P.O. Box 1214,

May 23rd 1975.

Dear Folks,

  Sorry about the long gap between letters, and I hope this gets to you before you go off on holiday. Thanks, first, to all for cards, letters and so on. I had quite a good birthday, of which more later, glad you got my birthday cheque to Rosie and Mum ok. No doubt there’ll be wild all-night parties every night when there’s only Rosie and Yvonne at home.

  Anyway, here I am out in the bush listening to Radio Kuwait, and I’ve had a few adventures since I last wrote. So, to carry on from there; I told you I was on the new crew, Ray-2, where I’m writing this. So, after that I went back to town and hung around for a few days, doing very little, playing with the ComMand, getting a bit bored. Then Tawassul Khan came over again from London to check things out, and to placate Conoco (who we’re working for here), but that’s just a lot of complicated company politics and is not very interesting. Anyway, Tawassul and I went to the other crew, Ray-1, to stir things up a bit. I was there for a while, about three weeks in fact, operating the equipment and checking it out until the guy whose job it is to do that got there.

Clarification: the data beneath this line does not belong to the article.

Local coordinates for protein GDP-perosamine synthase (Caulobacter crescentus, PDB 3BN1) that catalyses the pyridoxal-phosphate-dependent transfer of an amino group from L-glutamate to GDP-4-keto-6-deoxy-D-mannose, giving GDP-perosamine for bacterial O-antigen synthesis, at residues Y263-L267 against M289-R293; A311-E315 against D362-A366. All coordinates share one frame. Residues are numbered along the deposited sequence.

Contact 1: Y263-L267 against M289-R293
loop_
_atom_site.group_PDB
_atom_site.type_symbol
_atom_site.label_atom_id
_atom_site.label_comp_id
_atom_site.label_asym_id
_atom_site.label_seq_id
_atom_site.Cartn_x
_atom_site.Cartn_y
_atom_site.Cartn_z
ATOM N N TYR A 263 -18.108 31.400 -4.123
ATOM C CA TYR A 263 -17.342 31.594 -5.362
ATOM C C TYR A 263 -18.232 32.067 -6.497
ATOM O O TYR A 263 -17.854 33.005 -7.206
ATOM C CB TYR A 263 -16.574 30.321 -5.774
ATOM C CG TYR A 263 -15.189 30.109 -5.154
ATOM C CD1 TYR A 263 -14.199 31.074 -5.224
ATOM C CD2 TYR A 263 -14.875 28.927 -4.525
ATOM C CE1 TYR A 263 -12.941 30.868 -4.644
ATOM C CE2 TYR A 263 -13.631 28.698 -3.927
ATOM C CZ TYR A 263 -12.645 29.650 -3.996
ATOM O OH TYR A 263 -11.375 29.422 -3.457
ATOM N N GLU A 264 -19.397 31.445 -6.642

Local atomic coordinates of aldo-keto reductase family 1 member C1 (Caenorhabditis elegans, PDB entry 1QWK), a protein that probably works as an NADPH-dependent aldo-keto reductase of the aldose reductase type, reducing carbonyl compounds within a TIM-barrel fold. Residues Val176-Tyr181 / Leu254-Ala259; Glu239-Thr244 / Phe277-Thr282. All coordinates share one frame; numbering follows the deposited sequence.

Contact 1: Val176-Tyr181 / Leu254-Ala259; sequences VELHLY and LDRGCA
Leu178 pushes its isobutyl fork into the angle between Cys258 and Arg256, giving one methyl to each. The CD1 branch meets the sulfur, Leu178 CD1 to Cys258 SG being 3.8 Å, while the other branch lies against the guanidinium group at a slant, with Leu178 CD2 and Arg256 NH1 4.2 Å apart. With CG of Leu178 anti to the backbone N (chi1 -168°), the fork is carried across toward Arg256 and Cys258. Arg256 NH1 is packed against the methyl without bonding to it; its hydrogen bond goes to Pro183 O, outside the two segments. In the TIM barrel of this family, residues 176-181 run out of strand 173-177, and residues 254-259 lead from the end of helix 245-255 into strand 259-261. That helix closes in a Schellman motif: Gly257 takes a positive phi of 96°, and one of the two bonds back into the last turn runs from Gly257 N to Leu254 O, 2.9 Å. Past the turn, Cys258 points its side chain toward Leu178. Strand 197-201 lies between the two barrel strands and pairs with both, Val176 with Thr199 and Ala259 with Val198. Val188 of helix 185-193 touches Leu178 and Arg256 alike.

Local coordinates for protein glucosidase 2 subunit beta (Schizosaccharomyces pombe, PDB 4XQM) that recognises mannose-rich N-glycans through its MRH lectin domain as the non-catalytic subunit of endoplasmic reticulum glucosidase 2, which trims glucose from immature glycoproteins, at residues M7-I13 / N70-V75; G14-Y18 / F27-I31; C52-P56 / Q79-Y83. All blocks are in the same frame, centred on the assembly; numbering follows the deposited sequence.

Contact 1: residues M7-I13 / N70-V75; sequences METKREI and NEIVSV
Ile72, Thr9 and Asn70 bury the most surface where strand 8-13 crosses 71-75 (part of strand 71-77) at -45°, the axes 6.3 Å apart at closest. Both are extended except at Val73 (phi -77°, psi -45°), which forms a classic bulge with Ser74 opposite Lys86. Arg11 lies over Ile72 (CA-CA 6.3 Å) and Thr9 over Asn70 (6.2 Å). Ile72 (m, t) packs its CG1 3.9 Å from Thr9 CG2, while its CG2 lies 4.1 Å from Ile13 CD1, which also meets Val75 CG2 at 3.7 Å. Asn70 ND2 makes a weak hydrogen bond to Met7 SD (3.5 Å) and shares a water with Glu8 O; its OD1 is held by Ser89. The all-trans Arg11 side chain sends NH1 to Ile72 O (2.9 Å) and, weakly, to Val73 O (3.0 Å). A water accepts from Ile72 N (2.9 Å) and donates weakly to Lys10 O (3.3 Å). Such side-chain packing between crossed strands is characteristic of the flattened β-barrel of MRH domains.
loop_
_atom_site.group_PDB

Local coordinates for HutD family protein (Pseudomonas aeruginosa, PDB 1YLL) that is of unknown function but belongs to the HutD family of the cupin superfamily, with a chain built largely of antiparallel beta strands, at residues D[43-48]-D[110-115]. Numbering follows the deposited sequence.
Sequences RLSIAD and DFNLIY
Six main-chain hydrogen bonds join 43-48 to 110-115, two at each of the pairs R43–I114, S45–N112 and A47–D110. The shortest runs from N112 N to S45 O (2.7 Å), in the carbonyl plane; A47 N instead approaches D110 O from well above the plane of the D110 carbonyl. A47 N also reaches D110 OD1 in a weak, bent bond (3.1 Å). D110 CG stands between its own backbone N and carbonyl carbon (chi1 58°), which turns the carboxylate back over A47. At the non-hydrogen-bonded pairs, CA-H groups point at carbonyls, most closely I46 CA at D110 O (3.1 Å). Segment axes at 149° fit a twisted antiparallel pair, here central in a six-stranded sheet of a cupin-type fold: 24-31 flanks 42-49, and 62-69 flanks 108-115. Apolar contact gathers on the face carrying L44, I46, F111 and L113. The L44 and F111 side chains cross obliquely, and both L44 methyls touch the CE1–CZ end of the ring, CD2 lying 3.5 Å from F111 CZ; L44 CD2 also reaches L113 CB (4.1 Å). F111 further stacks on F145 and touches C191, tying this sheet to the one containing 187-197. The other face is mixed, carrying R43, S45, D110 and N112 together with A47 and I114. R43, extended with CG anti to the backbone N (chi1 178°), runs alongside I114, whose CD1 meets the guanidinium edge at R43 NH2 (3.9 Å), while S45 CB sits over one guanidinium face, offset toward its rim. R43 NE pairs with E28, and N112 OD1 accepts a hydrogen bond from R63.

Anyway, so to hell with all that. The country where Ray-1 is working is phenomenal; it looks like the Westerns you see on TV—desert, great buttes, mesas and wadis, sudden, sheer canyons. And of course we have to move everything overland, since there’s no way you can get a plane in there. I drove a truck a few days—I’ll do anything—and that was quite an experience. Yvonne might appreciate it: imagine driving a clapped-out ten-ton truck with no brakes up a one-in-six (like the hill up to Gibson Road) except leaning sideways at ten degrees over loose rock, so you have to rev like hell to keep the thing moving crabwise when there’s three hundred feet of nothing about six feet away on your left, and you either keep going or you don’t make it.